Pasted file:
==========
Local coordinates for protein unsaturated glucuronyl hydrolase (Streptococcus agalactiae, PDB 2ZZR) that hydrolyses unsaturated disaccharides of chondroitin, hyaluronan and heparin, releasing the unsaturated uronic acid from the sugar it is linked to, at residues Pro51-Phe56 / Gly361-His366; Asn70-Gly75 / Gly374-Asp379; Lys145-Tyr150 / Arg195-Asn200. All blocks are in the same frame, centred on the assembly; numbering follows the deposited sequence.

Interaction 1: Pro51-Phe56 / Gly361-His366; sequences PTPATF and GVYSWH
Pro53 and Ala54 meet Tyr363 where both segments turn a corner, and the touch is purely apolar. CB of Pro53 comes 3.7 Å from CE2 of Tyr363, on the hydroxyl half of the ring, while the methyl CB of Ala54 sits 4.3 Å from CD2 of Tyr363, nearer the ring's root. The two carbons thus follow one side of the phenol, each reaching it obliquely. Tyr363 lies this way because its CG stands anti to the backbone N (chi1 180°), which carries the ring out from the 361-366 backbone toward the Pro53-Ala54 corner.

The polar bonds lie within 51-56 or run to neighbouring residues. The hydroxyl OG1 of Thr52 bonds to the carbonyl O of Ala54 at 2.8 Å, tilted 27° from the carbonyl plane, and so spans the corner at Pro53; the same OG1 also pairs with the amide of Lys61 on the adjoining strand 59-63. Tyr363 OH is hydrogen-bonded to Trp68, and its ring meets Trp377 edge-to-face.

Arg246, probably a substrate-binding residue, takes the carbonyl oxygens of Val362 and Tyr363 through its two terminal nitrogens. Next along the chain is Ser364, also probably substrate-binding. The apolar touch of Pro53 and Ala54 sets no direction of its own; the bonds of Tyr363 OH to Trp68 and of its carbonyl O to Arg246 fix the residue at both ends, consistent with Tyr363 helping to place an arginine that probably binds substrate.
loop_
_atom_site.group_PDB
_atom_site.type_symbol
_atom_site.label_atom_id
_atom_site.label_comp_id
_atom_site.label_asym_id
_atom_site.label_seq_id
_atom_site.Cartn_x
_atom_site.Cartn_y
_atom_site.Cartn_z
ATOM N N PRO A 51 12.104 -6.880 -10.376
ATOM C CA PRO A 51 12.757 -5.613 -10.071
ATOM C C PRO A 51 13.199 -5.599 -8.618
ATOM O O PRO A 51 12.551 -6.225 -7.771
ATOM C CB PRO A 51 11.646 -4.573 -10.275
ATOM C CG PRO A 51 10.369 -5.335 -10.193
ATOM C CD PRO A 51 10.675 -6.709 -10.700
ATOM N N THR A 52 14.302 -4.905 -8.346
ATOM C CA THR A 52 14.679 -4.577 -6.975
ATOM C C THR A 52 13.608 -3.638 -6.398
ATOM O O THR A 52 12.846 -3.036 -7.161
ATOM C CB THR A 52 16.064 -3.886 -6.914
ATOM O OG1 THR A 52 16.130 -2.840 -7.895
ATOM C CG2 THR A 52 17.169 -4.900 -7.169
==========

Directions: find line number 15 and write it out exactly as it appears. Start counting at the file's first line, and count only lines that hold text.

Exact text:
_atom_site.Cartn_z